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T.J. SIMERS

Rick Neuheisel could learn some things from Ben Howland at UCLA

Howland's Bruins basketball teams may not be entertaining, but they usually win, and almost always improve as the season goes on. Neuheisel's football teams not only fail to entertain, they tend to lose a lot and seem to keep getting worse.

March 01, 2011|T.J. Simers
  • While UCLA football coach Rick Neuheisel, left, has struggled to make his teams competitive, UCLA men's basketball coach Ben Howland has been successful at improving his teams throughout the course of the season.
While UCLA football coach Rick Neuheisel, left, has struggled to make his… (Luis Sinco / Los Angeles…)

I have somewhat encouraging news.

The UCLA sports information department tells me football Coach Rick Neuheisel has attended six to seven UCLA basketball games this season.

I understand what a grueling experience it is to sit through one of those things. But who says school is supposed to be fun?

If I were Ricky, though, I wouldn't have missed one of Ben Howland's classes.

Obviously Ricky wasn't busy recruiting as evidenced by this year's list of UCLA signees.

I know he went to Mexico looking for a defensive coordinator and also to celebrate his 50th birthday, but he will be able to spend all kinds of time in Mexico if this season isn't a lot better than the last three.

So that brings me back to Howland, and a question: Why didn't Ricky request to sit on the bench beside Ben Howland?

If the mark of a great coach is the improvement shown by his players as a season goes on, Howland is a great coach.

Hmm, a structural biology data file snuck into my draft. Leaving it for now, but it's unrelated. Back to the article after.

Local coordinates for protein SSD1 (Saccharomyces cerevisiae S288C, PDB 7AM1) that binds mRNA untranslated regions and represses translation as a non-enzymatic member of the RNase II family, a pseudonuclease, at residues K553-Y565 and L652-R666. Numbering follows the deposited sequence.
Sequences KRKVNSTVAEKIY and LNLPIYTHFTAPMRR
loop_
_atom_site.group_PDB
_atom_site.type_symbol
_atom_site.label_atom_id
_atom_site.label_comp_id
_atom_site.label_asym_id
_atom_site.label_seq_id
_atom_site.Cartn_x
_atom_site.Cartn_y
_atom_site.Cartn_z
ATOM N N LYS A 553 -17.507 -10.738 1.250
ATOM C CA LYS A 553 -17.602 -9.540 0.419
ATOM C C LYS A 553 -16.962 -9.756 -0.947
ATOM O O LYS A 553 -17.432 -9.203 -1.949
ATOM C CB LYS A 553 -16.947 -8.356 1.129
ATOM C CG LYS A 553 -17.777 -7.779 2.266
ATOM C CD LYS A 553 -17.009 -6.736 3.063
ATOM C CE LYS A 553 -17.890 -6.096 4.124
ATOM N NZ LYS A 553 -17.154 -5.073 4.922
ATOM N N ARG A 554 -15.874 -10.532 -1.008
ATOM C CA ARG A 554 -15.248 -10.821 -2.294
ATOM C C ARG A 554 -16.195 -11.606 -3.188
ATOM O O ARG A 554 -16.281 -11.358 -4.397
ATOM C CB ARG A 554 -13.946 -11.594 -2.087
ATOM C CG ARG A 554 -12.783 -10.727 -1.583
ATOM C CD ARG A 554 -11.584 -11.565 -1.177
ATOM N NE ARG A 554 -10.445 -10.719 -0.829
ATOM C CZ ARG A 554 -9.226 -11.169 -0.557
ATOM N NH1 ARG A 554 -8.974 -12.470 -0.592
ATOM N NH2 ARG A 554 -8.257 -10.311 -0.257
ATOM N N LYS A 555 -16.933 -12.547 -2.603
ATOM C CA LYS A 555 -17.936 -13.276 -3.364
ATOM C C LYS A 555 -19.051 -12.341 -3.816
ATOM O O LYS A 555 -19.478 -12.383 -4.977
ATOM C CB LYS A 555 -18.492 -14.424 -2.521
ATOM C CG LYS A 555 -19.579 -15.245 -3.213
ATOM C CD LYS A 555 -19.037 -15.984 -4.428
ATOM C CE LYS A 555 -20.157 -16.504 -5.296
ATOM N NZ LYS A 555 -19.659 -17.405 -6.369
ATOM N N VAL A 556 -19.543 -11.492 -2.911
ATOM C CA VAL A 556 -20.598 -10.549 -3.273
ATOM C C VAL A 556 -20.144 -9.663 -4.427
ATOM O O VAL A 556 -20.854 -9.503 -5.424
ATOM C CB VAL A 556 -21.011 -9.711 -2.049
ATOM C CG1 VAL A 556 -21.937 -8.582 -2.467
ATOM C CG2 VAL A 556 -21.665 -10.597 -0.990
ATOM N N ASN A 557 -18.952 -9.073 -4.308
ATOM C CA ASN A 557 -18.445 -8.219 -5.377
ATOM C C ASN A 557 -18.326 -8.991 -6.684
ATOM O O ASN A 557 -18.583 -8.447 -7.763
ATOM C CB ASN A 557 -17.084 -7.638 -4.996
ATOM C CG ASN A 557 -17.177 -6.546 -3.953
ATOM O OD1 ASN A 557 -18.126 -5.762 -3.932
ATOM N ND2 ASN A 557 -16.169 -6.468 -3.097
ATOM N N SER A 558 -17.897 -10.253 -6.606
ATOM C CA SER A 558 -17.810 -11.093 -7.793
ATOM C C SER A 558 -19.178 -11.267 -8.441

Now I can't stand the style of basketball played by UCLA under Howland. He's a control freak with a boring emphasis on defense. And Bruins basketball just isn't very entertaining.

But winning still counts in sports, I would think, as an indication of excellence. And so Howland has done his job better than most.

And after watching the Bruins play a few weeks ago, it's a wonder they could beat anyone this season.

I don't watch all that much college basketball, so maybe there's been a dramatic drop-off in the game. And I know Pac-10 basketball isn't very highly regarded.

But someone still has to win and still has to lose, and Howland will now be taking to the NCAA tournament a team that lost to USC earlier this season.

I didn't even know they played basketball at USC.

Anyone who watched this group play earlier in the season has to be shocked to find the Bruins tied for first place in the Pac-10 and already a cinch to make the NCAA tournament.

The pollsters don't think much of the Bruins. And Howland has maybe one NBA prospect on his roster. That might explain why his kids are coachable, but whatever the reason in this age of parity, UCLA has lost only twice since Jan. 9.

Now that's a clear indication of improvement, something that seems to have eluded the UCLA football program under Neuheisel.

Take the last six games in each of Neuheisel's three seasons, and his teams have finished 7-11. It helps to explain why the Bruins have failed twice in that time to become bowl eligible.